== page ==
According to a law professor at the University of Dayton, growing epistemic pluralism – wide-ranging views on empirical facts – and disagreements over epistemic dependence – who constitutes a trusted source of information – are contributing to polarization in American political life.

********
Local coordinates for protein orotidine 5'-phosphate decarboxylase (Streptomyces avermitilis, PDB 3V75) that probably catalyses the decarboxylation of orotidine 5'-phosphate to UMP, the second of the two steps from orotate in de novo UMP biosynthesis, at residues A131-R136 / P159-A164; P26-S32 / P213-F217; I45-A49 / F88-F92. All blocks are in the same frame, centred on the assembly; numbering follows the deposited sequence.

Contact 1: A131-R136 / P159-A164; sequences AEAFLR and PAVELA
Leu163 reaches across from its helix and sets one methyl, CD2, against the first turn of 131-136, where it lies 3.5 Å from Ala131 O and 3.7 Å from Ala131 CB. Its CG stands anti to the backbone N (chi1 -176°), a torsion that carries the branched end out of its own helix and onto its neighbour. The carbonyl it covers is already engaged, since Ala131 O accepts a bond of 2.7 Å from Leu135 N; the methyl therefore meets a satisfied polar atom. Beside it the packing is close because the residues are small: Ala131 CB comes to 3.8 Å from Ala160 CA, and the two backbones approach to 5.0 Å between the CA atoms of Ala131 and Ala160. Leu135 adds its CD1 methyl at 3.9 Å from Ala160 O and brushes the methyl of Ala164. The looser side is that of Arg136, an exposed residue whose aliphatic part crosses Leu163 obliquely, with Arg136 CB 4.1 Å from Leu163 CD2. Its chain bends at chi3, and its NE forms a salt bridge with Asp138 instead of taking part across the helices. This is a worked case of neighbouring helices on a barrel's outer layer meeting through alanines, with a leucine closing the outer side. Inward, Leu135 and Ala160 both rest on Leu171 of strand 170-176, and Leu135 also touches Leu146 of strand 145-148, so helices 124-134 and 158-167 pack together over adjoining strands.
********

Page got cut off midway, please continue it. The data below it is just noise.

"Without the government or an official church telling people what to think, we all have to decide for ourselves – and that inevitably leads to a diversity of moral viewpoints. ... [T]he same is true of beliefs about matters of fact. In the U.S., legal rules and social norms attempt to ensure that the state cannot constrain an individual’s freedom of belief, whether that be about moral values or empirical facts. This intellectual freedom contributes to epistemic pluralism. ... Another contributor to epistemic pluralism is just how specialized human knowledge has become. No one person could hope to acquire the sum total of all knowledge in a single lifetime. This brings us to the second relevant concept: epistemic dependence. Knowledge is almost never acquired firsthand, but transmitted by some trusted source. To take a simple example, how do you know who the first president of the United States was? No one alive today witnessed the first presidential inauguration. You could go to the National Archives and ask to see records, but hardly anyone does that. Instead, Americans learned from an elementary school teacher that George Washington was the first president, and we accept that fact because of the teacher’s epistemic authority. There’s nothing wrong with this; everyone gets most knowledge that way. There’s simply too much knowledge for anyone to verify independently all the facts on which we routinely rely. ... However, this raises a tricky problem: Who has sufficient epistemic authority to qualify as an expert on a particular topic? Much of the erosion of our shared reality in recent years seems to be driven by disagreement about whom to believe."
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